As Salinger’s fans put their countless pleas to paper, Falardeau’s story takes place at a time when communication felt more personal. With the internet mere moments away from taking hold of the world, he latches onto the tension between the future and the past and honours the effort taken in the written word.
“I think the letter process was a more profound process when, as a fan, you took the time to sit down and write something, put it in an envelope and put a stamp on it…,” Falardeau observes. “If you got an answer, you probably got a genuine answer, unless it was a generic form response like Joanna was supposed to do. The film takes place in the 90s where everything is shifting. Internet is coming and cell phones are there, but it’s not widespread yet. You can sense that things are not going to be the same. It was true for the literary world, but it was also true for… the way people were going to see our films in the future. Art versus commerce. All of this was embedded in the film. Even though it’s about the literary world, it could be about many, many fields.”
Beginning as a memoir, My Salinger Year tells the real-life story of Joanna Rakoff as she navigated the literary scene in her early 20s. Asked whether or not it was difficult for him to adapt someone else’s experiences for the screen, Falardeau argues that it’s more challenging when the author is still living.
“It depends who wrote the memoirs and if that person is still alive,” he considers. “If it was a pure novel, you could say ‘loosely inspired by’. But it’s a memoir, so I couldn’t say that… I needed to make sure I was not stepping over the boundaries and I asked Joanna to read my various versions. She came in to help. It was important for me that she would recognize herself in the movie, even though I took some liberties. She read the script and said to me, ‘I like what you wrote that is not in the book. Can you go there more or further?’ That was very liberating but I kept asking her. For instance, the very last thing she does in the office, I asked Joanna [if it was] alright if I do that. She said, ‘Yes, because it’s something I might’ve done if the occasion occurred.’ In Berlin, after the premiere, she said to a journalist that, when [she] watched the film, sometimes it’s unclear what happened and didn’t happen because it makes sense.’ So, everything that I invented stems from very strong details in Joanna’s book.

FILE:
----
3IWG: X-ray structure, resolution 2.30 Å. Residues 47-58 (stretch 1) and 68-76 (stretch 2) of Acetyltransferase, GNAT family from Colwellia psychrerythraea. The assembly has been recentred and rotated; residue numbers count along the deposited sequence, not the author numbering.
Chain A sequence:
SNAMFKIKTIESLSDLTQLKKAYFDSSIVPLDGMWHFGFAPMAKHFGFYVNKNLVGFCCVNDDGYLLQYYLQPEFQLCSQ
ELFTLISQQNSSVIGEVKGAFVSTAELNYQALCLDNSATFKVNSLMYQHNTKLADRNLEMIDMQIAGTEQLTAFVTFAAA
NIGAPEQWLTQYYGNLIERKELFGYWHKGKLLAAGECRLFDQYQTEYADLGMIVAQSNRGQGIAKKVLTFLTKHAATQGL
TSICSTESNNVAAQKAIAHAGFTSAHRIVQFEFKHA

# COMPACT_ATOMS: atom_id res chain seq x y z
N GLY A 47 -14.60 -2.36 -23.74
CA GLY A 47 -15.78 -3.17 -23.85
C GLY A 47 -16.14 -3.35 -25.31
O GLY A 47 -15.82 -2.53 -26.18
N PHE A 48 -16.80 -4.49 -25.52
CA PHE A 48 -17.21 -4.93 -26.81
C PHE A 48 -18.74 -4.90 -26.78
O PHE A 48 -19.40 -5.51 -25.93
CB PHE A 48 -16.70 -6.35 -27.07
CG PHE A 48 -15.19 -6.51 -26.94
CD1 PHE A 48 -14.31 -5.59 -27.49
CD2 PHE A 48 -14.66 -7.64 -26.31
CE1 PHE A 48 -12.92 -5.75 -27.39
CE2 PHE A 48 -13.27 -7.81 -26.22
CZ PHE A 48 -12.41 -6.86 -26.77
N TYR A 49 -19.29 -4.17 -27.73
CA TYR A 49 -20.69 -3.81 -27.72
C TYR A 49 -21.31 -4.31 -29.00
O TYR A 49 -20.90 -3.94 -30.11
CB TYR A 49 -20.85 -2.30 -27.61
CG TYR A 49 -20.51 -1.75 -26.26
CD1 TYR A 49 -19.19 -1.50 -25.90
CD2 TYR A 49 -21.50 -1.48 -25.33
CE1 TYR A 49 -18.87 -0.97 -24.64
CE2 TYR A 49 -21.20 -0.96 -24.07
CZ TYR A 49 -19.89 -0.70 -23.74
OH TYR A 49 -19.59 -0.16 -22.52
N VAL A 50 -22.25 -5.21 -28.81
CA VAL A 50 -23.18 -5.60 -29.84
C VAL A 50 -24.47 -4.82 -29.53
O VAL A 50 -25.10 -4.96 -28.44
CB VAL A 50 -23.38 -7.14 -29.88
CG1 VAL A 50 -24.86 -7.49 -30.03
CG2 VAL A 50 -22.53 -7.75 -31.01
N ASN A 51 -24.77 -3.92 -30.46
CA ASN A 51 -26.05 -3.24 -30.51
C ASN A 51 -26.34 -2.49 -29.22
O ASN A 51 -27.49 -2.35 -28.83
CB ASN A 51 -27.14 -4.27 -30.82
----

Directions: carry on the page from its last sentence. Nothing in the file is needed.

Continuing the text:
Though he never appears onscreen, the legacy of J.D. Salinger looms largely in the film. Known best for his iconic book Catcher in the Rye, Salinger endures as a voice that challenges and connects with youth throughout the generations. For Falardeau, the primary reason that Salinger continues to resonate with audiences is the rebellious spirit embedded in his writing.